Imam Ayatollah Khamenei slammed the US measure to end waivers on Iran oil sanctions, and said, “Firstly, their efforts won’t get them anywhere. We will export our oil as much as we need to and we intend to. They have wishfully blocked the way for us, but the vigorous nation and vigilant officials — if they work hard and with determination — will open many blockades.”
The Leader made the remarks in Tehran on Wednesday, addressing a large gathering of Iranian workers on the occasion of the National Week of Labor and Laborers.
He also warned the US that their hostile measures will be countered, and stressed, “Secondly, they should know that this hostile measure will not be left without a reaction; they will receive the response to their animosity. The Iranian nation is not a nation that would sit idle in the face of hostilities.”
The Leader regarded the sanctions as yet another opportunity for Iran to reform its oil sales policies, and stated, “Thirdly, the less we rely on this form of selling our oil, the more will we be appreciative (of our oil reserves), and it is better for us.”
Ayatollah Khamenei referred to the failure of enemies of the Islamic Republic in their hostile measures against the Iranian nation, and said, “The enemy has repeatedly taken measures — all in vain — against our great nation, Revolution and the Islamic Republic that have voiced support for justice across the world, thus fascinating other nations. Now the enemy engages in different hostile measures regarding economic issues and they say they seek to bring the Iranian nation to their knees. However, they must know that the Iranian nation will not give in and will not be brought to their knees before enemies.”
In relevant remarks earlier today, Chief of Staff of the Iranian Armed Forces Major General Mohammad Baqeri downplayed the impacts of the US decision to end waivers on Iran’s oil sanctions, warning that Washington would pay the price for its hostilities.
“Declaring the end of waivers for Iran’s oil clients shows enemy’s anger of the Islamic Republic,” General Baqeri said in Tehran on Wednesday.
He underlined the Iranian nation’s capability to manage the country with any amount of crude sales, but meantime, said the situation could serve as a good opportunity to cut off dependence on oil revenues.
“Of course, the US will pay the price for its enmities when the time is ripe,” General Baqeri said.
The White House said on Monday waivers for China, India, Japan, South Korea and Turkey would expire in May, after which they could face US sanctions themselves.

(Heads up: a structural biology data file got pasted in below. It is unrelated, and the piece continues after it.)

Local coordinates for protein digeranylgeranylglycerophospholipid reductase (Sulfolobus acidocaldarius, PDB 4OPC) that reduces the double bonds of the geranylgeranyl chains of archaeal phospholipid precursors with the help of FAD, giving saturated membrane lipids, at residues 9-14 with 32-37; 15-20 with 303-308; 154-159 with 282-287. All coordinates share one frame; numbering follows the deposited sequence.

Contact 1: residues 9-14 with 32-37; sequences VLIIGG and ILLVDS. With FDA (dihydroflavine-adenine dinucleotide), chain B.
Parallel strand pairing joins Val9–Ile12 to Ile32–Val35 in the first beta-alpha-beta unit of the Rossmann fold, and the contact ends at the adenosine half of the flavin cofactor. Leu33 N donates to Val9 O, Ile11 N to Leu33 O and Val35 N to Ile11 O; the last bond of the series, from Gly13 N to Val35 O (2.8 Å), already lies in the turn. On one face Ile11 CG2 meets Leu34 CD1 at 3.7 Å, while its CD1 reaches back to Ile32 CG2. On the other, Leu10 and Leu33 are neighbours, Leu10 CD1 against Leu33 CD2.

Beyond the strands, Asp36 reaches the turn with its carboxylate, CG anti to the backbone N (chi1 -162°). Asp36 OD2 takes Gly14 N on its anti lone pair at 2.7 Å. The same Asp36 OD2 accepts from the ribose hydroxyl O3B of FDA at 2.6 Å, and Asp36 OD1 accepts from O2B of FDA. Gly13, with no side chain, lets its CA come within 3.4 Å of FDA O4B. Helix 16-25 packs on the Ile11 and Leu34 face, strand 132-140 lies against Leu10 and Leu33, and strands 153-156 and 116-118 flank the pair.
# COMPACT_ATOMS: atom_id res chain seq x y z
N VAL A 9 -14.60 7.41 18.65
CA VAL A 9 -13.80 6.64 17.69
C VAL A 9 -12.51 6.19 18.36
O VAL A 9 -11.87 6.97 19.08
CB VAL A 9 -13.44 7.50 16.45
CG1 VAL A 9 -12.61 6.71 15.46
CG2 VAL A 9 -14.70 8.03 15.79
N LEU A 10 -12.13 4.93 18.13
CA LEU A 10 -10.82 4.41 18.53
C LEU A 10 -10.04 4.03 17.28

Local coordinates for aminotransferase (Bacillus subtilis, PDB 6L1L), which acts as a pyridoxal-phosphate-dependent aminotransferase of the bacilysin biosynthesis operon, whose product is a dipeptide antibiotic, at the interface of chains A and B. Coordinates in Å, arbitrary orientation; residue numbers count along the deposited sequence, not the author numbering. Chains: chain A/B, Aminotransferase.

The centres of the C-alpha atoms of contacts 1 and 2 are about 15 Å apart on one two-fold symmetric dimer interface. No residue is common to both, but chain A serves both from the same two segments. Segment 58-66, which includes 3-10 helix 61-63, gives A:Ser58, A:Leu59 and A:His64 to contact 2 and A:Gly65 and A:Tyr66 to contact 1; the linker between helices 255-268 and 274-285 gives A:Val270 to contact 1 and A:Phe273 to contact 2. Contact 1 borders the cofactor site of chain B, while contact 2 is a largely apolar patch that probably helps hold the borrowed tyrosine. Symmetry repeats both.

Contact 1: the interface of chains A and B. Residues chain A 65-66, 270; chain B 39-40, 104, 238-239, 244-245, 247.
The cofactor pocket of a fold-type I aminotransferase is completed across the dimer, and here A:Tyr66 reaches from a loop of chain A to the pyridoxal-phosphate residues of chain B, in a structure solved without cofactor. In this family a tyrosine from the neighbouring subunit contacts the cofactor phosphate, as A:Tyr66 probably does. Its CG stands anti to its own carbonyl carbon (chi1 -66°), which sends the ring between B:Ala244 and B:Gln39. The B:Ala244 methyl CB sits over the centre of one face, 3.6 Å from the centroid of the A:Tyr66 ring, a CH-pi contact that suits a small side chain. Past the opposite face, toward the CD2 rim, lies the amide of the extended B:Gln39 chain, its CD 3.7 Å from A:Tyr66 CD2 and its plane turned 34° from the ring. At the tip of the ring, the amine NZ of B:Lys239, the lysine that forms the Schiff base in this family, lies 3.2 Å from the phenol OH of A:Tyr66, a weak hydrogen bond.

After the decision, Ritterbusch and Associates, an oil trading advisory firm, announced that “a complete elimination of Iranian exports is nearly impossible and that a reduction beyond current levels will likely prove limited”, as the United States announced all Iran sanction waivers would end by May, pressuring importers to stop buying from Tehran.
It stated that the overall effect “will hinge to a large degree on the Saudis’ response to what is likely to be some strong requests from the administration of US President Donald Trump to increase productions appreciably”.
Some analysts believe that ending the waivers was expected to hit Asian buyers, including China and India, the hardest.
The United States on Monday demanded that buyers of Iranian oil stop purchases by May or face sanctions, ending six months of waivers which allowed Iran’s eight biggest buyers, most of them in Asia, to continue importing limited volumes.
Peter Kiernan, an energy analyst at the Economist Intelligence Unit (EIU) said “a severe loss in (Iranian) volumes will put pressure on the supply side, given the political uncertainty currently blighting other oil exporters, such as Venezuela and Libya”.
Kim Jae-kyung of the Korean Energy Economics Institute stated that the move “will be a problem if South Korea can’t bring in cheap Iranian condensate (for) South Korean petrochemical makers”.
Takayuki Nogami, a chief economist at Japan Oil, Gas and Metals National Corporation (JOGMEC), said ending the waivers was “not a good policy for Trump”, adding that he expected oil prices to rise further because of US sanctions and OPEC-led supply cuts.
Barclay’s bank underlined following the announcement that the decision took many market participants by surprise and that the move would “lead to a significant tightening of oil markets”.
“The current waivers expire on May and the decision is likely to worsen the ongoing supply woes being felt with Venezuelan sanctions, the OPEC supply cut, and intensifying conflict in Libya,” ANZ analysts commented on Tuesday.
Analysts at ING cautioned that higher oil prices were “negative for Asian currencies and government bonds”, as energy stocks across major Asian bourses posted strong gains in morning trading on Tuesday.
Suzanne Maloney, deputy director at Brookings Foreign Policy, believes that Washington wants to deal “a death blow” to Tehran, but such a move risks destabilizing the Middle East.
On Monday, the White House claimed that the US, Saudi Arabia and the United Arab Emirates would take action “to assure that global demand is met as all Iranian oil is removed from the market”, while market analysts express deep doubt if the trio could make up for a loss of Iran’s market share.
Ellen Wald, non-resident senior fellow at the Global Energy Center of the Atlantic Council, stressed that the United States “seem to expect” Saudi Arabia and the United Arab Emirates to replace the Iranian oil, but she added that “this is not necessarily the way Saudi Arabia sees it”.
Analyst Stephen Innes stated that the Trump administration’s “not so invisible hand” is pushing the oil price higher, arguing that the White House wants to pick a fight with Iran ahead of next year’s elections.